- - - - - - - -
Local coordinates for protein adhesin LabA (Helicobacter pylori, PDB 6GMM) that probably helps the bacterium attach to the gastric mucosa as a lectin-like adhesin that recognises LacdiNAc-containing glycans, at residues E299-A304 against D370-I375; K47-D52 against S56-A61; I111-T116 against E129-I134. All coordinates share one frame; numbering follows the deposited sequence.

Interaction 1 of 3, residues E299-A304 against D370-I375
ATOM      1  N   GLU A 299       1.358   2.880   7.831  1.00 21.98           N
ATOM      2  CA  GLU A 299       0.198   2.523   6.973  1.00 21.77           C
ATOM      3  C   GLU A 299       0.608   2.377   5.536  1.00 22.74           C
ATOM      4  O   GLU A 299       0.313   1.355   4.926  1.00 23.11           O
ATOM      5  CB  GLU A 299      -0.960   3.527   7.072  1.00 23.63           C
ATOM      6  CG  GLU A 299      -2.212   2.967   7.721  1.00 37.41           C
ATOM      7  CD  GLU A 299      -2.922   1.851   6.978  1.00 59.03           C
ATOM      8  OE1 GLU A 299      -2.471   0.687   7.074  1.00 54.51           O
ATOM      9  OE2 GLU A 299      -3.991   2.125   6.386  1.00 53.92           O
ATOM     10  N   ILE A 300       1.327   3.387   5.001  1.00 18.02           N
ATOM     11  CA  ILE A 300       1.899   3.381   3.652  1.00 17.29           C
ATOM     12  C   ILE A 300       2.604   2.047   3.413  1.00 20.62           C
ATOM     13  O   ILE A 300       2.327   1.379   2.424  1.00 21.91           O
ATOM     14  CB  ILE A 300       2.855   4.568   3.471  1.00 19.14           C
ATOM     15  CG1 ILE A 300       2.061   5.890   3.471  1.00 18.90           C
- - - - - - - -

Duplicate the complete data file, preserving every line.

Local coordinates for protein adhesin LabA (Helicobacter pylori, PDB 6GMM) that probably helps the bacterium attach to the gastric mucosa as a lectin-like adhesin that recognises LacdiNAc-containing glycans, at residues E299-A304 against D370-I375; K47-D52 against S56-A61; I111-T116 against E129-I134. All coordinates share one frame; numbering follows the deposited sequence.

Interaction 1 of 3, residues E299-A304 against D370-I375
ATOM      1  N   GLU A 299       1.358   2.880   7.831  1.00 21.98           N
ATOM      2  CA  GLU A 299       0.198   2.523   6.973  1.00 21.77           C
ATOM      3  C   GLU A 299       0.608   2.377   5.536  1.00 22.74           C
ATOM      4  O   GLU A 299       0.313   1.355   4.926  1.00 23.11           O
ATOM      5  CB  GLU A 299      -0.960   3.527   7.072  1.00 23.63           C
ATOM      6  CG  GLU A 299      -2.212   2.967   7.721  1.00 37.41           C
ATOM      7  CD  GLU A 299      -2.922   1.851   6.978  1.00 59.03           C
ATOM      8  OE1 GLU A 299      -2.471   0.687   7.074  1.00 54.51           O
ATOM      9  OE2 GLU A 299      -3.991   2.125   6.386  1.00 53.92           O
ATOM     10  N   ILE A 300       1.327   3.387   5.001  1.00 18.02           N
ATOM     11  CA  ILE A 300       1.899   3.381   3.652  1.00 17.29           C
ATOM     12  C   ILE A 300       2.604   2.047   3.413  1.00 20.62           C
ATOM     13  O   ILE A 300       2.327   1.379   2.424  1.00 21.91           O
ATOM     14  CB  ILE A 300       2.855   4.568   3.471  1.00 19.14           C
ATOM     15  CG1 ILE A 300       2.061   5.890   3.471  1.00 18.90           C